This is actually a common question, and the answer is…it depends. That is a common answer in Family Law cases because family law is held in a court of equity (or fairness) and not a court of law (dictated by rules) therefore, a subjective analysis on most issues can change the answer from one courtroom to another courtroom. One thing most judges do have in common, is that they will always look for what is in the child’s best interest, always weighing in with the parents constitutional right to parent their children.
If the extracurricular activity has been going on for years, and the child likes the activity, chances are the judge will order that both parties shall take the minor child to and from the activity when that child is in their custody and control. If it is a new activity, and it is predominantly during the other parents time-sharing, that may be a different answer, if it is a refusal for a good reason. However, if a parent refuses to permit the child to participate in activities and it is because they do not want to pay for that activity, or are using the refusal as leverage to negotiate a lower child support, those defenses are not going to be very persuasive to a judge. A child should not suffer or be punished because his/her parents are not together. A child should be as minimally affected in his/her life style as possible. It is difficult enough for a child to not have both parents at home, and to “punish” the child by not permitting them to engage in activities that they have traditionally participated in is just wrong, and the courts will usually agree to that position.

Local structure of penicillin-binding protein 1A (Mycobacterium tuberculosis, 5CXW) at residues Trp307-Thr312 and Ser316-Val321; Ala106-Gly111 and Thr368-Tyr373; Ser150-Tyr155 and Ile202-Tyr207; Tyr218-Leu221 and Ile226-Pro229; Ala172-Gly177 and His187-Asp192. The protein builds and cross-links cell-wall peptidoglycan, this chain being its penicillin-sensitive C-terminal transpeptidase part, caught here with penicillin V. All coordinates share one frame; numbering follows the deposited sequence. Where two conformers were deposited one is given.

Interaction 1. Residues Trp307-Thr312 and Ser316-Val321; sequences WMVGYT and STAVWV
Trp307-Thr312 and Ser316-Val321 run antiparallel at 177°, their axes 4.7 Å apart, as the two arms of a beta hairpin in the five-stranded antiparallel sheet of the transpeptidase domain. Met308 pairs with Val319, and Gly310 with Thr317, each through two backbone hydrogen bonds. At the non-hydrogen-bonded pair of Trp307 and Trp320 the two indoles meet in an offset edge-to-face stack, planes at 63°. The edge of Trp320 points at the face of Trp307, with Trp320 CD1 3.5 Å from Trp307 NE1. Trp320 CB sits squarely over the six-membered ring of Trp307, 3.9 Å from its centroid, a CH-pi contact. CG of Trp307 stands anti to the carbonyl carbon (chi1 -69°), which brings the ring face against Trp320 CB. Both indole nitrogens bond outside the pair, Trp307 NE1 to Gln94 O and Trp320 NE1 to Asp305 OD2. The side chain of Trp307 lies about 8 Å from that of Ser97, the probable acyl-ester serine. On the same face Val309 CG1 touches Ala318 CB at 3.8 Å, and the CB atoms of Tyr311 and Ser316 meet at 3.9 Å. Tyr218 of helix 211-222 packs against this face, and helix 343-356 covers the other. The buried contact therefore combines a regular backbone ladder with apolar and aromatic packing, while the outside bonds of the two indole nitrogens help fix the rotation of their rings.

Questions like, “can he do that?” or “is she allowed to do that?” are hard to answer. Parents do a lot of things that they are statutorily barred from doing; however, there has to be a Motion or Petition filed and an order entered by a Judge before the behavior can be stopped. Just because the statute says something does not mean that the parents are going to follow that rule, unfortunately. Parenting is a hard job; however, parenting from two (2) separate homes after a break up is extremely hard. The best advice I can give to parents struggling with shared parenting decisions is, think about your child or children, if you make your decisions based on what is best for them, you will make the right decisions. Children have little to no voice when it comes to time-sharing; however, they are the ones that are most affected by the break-up of their parents. Do all you can do to avoid making the children the victims of the termination of your relationship, they will already be struggling.
For more information on paternity or dissolution (divorce) actions contact an attorney for a consultation at Schwam-Wilcox & Associates to help you navigate though you shared parental responsibility issues.